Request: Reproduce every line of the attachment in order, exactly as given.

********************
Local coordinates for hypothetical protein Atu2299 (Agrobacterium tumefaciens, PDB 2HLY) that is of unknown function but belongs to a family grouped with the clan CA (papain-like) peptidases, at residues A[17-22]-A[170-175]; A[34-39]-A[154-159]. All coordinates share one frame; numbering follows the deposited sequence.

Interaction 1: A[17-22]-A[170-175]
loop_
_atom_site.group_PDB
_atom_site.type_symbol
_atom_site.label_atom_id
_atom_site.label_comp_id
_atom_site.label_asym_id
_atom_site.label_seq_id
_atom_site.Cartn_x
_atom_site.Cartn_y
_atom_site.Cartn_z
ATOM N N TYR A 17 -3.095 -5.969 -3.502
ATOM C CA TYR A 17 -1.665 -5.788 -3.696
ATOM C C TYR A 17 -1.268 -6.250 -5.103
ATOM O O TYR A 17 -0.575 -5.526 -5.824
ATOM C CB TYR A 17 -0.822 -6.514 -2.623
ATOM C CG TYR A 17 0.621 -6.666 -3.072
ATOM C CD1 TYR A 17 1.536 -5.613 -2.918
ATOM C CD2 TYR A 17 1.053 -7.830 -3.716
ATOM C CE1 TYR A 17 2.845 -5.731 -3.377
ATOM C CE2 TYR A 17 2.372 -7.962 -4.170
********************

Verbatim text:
Local coordinates for hypothetical protein Atu2299 (Agrobacterium tumefaciens, PDB 2HLY) that is of unknown function but belongs to a family grouped with the clan CA (papain-like) peptidases, at residues A[17-22]-A[170-175]; A[34-39]-A[154-159]. All coordinates share one frame; numbering follows the deposited sequence.

Interaction 1: A[17-22]-A[170-175]
loop_
_atom_site.group_PDB
_atom_site.type_symbol
_atom_site.label_atom_id
_atom_site.label_comp_id
_atom_site.label_asym_id
_atom_site.label_seq_id
_atom_site.Cartn_x
_atom_site.Cartn_y
_atom_site.Cartn_z
ATOM N N TYR A 17 -3.095 -5.969 -3.502
ATOM C CA TYR A 17 -1.665 -5.788 -3.696
ATOM C C TYR A 17 -1.268 -6.250 -5.103
ATOM O O TYR A 17 -0.575 -5.526 -5.824
ATOM C CB TYR A 17 -0.822 -6.514 -2.623
ATOM C CG TYR A 17 0.621 -6.666 -3.072
ATOM C CD1 TYR A 17 1.536 -5.613 -2.918
ATOM C CD2 TYR A 17 1.053 -7.830 -3.716
ATOM C CE1 TYR A 17 2.845 -5.731 -3.377
ATOM C CE2 TYR A 17 2.372 -7.962 -4.170